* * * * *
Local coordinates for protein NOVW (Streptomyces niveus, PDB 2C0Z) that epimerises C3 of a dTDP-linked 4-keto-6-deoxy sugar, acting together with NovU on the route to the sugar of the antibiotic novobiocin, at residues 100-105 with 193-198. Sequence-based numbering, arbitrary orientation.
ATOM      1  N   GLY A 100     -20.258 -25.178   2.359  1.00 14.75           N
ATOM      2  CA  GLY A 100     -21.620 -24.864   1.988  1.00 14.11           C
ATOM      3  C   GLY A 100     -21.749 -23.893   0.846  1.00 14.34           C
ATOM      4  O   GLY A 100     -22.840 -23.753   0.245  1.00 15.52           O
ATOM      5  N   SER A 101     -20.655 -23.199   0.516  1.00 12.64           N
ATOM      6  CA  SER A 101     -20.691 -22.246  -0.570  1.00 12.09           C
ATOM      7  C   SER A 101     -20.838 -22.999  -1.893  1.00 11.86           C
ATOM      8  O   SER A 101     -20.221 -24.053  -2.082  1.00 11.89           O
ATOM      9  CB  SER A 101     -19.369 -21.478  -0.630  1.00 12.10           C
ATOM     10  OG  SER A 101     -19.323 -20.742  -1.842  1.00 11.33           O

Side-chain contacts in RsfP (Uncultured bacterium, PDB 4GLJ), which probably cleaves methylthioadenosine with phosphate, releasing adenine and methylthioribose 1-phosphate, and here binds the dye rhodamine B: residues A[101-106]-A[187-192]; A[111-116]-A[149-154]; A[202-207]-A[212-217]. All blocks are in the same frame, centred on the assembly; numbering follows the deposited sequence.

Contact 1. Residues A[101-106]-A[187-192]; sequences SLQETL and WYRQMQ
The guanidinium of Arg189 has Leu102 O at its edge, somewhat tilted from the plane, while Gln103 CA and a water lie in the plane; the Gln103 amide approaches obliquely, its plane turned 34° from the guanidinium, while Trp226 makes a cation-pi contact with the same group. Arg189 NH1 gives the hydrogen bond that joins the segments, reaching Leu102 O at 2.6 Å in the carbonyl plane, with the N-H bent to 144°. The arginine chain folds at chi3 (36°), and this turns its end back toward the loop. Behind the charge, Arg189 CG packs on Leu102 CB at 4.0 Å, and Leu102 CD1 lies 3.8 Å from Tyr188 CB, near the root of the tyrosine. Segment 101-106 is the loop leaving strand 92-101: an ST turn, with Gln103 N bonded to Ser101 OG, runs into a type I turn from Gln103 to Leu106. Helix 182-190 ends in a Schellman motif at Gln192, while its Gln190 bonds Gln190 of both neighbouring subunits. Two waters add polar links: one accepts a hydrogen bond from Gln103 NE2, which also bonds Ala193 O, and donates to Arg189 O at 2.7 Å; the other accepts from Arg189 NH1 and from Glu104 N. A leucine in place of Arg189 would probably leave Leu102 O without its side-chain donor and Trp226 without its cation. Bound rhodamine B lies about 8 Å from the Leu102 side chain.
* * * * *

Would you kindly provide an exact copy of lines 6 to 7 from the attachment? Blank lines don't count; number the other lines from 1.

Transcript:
ATOM      5  N   SER A 101     -20.655 -23.199   0.516  1.00 12.64           N
ATOM      6  CA  SER A 101     -20.691 -22.246  -0.570  1.00 12.09           C